Then there is the extreme impact of the condition. Passing out from the intensity of the pain isn’t something most of us experience. At one point before the operation, this was affecting my wife two or three times a day.
Of course, the crowning glory of a black swan is our ability to make it explainable. In my wife’s mind, the pain from the condition was with her when she was a child. Straining to go to the loo was one such trigger of the explosion of pain, something my wife remembered. She was joining the dots up and explaining her pain and the condition.
Bring these three elements together and you have my wife’s black swan.
Your Black Swan
You won’t know it, but you will have experienced a black swan already in your life. Chances are, you have experienced a few. How many events in your life have been completely outside the realms of your normal life? How many of them led to an extreme impact? Death, a loss of your home, a car accident, or some other life-changing event.
Crucially though, you have a reason.
You’ve got a story that makes sense. Don’t kid yourself, life is far more complex than we understand. We all want to understand. Our imaginations kick into action, stringing together any sort of excuse to enable us to tell others why. It is the narrative fallacy in all its glory.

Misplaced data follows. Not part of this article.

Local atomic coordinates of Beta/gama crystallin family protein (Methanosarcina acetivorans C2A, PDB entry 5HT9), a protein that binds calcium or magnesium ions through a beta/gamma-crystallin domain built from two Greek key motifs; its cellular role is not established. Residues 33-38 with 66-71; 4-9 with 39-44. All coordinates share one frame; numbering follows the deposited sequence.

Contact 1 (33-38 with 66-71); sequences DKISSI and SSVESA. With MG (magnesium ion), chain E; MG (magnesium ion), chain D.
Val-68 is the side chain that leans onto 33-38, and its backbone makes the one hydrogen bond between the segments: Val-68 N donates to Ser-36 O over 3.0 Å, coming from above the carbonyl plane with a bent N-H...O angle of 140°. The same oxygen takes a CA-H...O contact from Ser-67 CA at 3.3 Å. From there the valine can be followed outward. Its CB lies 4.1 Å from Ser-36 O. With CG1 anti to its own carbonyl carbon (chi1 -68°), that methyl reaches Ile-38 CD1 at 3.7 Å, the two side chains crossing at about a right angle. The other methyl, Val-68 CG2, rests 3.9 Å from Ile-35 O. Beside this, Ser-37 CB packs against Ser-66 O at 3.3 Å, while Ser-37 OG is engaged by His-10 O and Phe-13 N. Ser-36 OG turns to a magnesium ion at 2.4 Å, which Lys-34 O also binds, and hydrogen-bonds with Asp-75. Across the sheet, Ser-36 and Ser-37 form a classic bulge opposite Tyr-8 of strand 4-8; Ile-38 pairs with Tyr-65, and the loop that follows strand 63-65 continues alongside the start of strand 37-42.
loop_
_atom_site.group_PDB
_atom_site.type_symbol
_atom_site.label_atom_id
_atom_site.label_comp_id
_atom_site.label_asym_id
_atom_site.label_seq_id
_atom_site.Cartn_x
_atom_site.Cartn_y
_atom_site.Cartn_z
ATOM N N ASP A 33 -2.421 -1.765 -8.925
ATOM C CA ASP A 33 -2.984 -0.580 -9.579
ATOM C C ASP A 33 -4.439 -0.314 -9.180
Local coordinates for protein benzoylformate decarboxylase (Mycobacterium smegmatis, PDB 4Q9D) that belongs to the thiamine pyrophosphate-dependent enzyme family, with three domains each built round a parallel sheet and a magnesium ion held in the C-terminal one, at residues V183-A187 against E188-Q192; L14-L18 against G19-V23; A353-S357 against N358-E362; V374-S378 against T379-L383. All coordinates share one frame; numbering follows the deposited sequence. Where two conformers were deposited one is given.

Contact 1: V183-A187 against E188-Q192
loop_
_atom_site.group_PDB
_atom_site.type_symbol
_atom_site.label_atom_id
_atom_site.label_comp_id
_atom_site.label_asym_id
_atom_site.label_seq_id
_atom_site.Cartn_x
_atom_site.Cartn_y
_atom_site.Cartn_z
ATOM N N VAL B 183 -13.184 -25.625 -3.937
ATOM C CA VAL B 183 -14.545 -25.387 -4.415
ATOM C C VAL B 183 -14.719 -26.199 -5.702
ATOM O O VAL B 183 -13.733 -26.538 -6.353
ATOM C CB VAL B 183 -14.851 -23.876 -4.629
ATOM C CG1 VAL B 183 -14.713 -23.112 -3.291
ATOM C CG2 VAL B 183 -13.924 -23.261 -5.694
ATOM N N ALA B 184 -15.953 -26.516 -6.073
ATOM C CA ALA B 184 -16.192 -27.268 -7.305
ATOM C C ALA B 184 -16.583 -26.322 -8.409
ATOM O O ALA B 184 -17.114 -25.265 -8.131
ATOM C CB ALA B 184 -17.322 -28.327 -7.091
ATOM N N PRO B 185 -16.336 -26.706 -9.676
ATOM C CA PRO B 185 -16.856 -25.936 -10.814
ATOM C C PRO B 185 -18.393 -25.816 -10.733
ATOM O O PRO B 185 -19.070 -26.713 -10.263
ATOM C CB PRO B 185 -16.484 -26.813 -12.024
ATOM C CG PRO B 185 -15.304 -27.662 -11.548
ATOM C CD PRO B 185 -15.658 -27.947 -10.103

‘I don’t know’ might be the most sensible answer, but often, it is the most unaccepted.
Black swans are a part of life. For the control freaks, the super-forecasters, the people who want to make permanent decisions, this is unwelcome news. Just like my wife’s Chiari Malformation, we have no way of foreseeing these events. We must accept the uncertainty.
Twenty years have passed since I sat and waited for my wife to return from the operating room. A thousand lifetimes passed before my eyes, each of them offering a different outcome to the operation my wife was having. The longer I sat there, the worse each version ended. It was a tortuous five hours I will never forget, the pain only ending when the nurse came to get me.
My wife was alive. She was heavily sedated, with morphine numbing the intense pain. A pain so bad, the surgeon would describe as the worst headache anyone would ever experience. She had her black swan and lived.